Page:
Teeth Floating for Horses
Could you imagine having to brush your horse's teeth? Luckily we do not have to but yearly maintenance is a must for preventative care. It is needed at least once a year and possibly twice for senior horses with bad teeth. The vet or equine dentist will check for loose teeth, ridges or high points, how their teeth line up for grinding, gums, and for excess plaque. Horses need their teeth examined and filed to make sure they can grind food and reduce the risk of choke. Either a hand file or a power file will be used to file off the high points and round the edges so they do not irritate the cheeks and the horse is able to chew the food with ease.
Horses are good at hiding minor pain since in the wild they would be seen as easy prey so it is up to the care giver to observe and notice any slight differences. Horses will adapt to minor pain.
Signs that your horse needs her teeth floated:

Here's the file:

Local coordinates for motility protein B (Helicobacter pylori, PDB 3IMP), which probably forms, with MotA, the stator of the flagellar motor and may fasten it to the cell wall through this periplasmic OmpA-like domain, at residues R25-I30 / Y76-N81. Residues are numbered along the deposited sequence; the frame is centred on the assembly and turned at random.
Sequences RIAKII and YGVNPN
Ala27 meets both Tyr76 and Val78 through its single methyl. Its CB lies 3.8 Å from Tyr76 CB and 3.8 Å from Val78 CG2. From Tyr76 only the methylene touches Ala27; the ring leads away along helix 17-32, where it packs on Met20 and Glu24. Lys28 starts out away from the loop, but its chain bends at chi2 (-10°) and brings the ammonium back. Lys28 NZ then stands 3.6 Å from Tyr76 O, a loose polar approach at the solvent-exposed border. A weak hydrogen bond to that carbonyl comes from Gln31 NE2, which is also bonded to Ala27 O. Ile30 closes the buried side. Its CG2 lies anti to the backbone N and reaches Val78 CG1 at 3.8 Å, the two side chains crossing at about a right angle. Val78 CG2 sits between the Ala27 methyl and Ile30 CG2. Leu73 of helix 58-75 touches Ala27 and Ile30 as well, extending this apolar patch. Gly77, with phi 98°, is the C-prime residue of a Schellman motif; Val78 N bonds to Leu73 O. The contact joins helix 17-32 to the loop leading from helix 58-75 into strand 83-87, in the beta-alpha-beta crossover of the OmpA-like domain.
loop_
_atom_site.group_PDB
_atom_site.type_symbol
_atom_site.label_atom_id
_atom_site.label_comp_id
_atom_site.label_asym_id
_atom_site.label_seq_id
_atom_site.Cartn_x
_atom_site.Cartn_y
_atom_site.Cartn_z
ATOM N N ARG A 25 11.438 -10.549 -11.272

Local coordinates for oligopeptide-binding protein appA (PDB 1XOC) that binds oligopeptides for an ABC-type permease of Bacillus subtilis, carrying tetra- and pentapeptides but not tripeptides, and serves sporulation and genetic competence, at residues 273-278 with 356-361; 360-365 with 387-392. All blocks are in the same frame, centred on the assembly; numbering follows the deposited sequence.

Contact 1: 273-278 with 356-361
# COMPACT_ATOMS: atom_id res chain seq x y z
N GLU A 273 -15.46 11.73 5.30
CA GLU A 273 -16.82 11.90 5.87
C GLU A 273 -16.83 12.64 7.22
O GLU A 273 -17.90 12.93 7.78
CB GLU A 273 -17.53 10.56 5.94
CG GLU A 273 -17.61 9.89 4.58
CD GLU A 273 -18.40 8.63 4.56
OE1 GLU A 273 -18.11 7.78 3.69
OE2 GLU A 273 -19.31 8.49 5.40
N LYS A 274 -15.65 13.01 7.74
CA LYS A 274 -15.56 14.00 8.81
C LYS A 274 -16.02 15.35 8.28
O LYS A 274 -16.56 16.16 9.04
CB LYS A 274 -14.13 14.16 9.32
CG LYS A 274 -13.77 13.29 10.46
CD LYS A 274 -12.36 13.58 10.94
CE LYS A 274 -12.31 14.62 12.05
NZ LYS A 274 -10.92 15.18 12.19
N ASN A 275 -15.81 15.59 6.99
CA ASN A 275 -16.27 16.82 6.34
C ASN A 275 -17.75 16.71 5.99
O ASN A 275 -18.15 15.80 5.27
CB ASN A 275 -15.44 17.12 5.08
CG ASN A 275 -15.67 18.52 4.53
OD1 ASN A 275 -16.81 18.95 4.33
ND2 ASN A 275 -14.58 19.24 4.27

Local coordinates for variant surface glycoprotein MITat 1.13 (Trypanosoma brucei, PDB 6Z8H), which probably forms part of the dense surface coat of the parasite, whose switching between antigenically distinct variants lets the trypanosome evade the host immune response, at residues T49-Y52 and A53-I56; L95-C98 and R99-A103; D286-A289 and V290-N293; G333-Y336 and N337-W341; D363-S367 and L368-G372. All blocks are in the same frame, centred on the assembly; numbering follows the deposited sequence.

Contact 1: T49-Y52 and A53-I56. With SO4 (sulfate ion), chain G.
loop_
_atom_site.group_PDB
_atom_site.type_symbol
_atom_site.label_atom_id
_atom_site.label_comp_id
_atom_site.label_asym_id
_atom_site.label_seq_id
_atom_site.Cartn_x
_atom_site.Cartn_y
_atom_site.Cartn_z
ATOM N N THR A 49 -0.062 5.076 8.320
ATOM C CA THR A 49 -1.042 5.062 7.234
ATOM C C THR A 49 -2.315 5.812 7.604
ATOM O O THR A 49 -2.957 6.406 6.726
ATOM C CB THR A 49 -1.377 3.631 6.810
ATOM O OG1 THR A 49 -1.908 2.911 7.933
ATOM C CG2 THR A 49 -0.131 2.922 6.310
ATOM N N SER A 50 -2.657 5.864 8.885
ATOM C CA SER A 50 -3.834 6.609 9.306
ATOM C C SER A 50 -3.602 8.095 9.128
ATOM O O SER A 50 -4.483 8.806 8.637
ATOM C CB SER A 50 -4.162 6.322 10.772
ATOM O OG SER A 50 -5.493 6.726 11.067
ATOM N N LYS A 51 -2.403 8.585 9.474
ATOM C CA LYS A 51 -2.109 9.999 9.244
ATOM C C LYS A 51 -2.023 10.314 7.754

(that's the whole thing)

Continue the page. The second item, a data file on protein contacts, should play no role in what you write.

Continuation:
1. Dropping grain when eating or trouble chewing
2. Undigested food in manure
3. Weight loss
4. Nasal discharge or foul smell from the mouth
5. You find hay balls in the stall
As horses age they loose teeth and wear them down to the roots which makes it harder for them to grind dry grain so consider wetting their grain with water to make a mash that will be easier for them to eat.
Be sure to ask questions when your horse is having their teeth floated. I love looking in their mouths and learning what the vet is looking at and what causes it. Plaque buildup can occur and should be scaled off by the vet to keep the gums and teeth healthy.
Did you know that only geldings and stallions have bridle (canine) teeth and a total of 40 teeth? Mares usually do not have them and have 36 teeth.